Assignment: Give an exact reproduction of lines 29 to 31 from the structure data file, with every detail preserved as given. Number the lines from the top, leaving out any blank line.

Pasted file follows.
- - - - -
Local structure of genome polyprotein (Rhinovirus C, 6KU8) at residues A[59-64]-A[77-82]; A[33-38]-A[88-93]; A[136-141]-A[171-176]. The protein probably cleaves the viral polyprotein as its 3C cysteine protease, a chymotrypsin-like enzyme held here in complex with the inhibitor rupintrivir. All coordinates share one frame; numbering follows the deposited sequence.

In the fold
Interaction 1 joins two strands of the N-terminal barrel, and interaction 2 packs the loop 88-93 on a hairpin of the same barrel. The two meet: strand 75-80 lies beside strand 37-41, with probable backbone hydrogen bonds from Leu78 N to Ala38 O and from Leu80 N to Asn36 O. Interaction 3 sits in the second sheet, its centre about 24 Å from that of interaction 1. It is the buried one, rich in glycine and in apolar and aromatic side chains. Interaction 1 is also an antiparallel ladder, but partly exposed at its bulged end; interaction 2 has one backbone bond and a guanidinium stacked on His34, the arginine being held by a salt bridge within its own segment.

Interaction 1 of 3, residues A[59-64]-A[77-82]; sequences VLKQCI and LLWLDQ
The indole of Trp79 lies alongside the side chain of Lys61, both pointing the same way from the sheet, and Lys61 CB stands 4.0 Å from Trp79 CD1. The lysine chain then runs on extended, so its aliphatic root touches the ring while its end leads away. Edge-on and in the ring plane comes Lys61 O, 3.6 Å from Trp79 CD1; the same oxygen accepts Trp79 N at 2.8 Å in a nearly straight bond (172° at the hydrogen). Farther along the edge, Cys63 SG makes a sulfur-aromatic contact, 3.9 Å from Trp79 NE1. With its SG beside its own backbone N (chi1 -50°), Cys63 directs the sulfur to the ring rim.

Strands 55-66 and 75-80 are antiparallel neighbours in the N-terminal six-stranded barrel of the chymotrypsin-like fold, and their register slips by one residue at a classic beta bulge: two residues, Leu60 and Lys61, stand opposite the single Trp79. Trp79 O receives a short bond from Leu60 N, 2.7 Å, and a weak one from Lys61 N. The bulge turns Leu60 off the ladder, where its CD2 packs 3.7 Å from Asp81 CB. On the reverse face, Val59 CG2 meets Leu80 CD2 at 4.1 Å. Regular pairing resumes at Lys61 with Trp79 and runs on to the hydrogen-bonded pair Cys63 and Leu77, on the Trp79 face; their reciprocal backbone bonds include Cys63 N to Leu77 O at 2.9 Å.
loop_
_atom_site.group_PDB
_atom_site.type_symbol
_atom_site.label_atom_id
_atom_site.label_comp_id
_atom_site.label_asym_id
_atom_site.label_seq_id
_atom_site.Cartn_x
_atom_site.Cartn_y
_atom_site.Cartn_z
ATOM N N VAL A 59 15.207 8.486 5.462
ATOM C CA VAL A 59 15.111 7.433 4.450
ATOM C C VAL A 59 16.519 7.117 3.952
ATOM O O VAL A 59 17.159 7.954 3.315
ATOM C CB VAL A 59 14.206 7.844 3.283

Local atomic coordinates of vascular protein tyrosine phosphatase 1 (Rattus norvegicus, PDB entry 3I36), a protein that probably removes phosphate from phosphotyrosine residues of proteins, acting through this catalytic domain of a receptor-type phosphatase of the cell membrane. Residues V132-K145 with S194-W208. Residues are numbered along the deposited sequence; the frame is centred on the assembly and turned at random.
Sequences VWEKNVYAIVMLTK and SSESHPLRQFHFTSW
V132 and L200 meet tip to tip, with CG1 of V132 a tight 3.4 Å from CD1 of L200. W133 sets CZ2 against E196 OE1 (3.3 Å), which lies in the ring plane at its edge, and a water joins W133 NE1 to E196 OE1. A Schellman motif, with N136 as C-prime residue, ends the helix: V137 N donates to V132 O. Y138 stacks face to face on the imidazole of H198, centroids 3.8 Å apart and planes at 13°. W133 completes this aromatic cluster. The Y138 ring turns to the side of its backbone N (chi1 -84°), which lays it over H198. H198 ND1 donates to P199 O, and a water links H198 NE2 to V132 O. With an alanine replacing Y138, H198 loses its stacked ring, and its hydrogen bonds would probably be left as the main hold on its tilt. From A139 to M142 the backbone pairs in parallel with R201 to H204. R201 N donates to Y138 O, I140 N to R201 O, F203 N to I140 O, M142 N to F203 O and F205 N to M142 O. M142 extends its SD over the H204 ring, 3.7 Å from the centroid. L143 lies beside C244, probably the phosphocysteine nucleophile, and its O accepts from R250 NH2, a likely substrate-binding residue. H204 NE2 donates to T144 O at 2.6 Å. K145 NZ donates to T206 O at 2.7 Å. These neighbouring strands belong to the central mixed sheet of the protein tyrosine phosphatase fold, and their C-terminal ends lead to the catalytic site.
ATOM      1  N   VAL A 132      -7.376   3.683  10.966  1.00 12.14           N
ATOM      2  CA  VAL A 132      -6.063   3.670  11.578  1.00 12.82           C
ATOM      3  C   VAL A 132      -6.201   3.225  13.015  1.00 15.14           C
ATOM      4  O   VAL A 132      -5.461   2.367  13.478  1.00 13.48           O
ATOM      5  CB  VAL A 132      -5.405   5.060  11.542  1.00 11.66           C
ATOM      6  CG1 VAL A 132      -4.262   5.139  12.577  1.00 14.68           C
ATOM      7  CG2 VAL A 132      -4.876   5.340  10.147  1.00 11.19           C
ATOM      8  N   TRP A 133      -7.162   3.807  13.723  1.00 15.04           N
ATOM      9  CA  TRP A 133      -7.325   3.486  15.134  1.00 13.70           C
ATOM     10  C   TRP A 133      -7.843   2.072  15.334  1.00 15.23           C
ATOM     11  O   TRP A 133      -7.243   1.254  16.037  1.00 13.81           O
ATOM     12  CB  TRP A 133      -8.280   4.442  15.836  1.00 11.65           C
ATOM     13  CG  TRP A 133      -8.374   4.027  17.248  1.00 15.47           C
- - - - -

ATOM      5  CB  VAL A 132      -5.405   5.060  11.542  1.00 11.66           C
ATOM      6  CG1 VAL A 132      -4.262   5.139  12.577  1.00 14.68           C
ATOM      7  CG2 VAL A 132      -4.876   5.340  10.147  1.00 11.19           C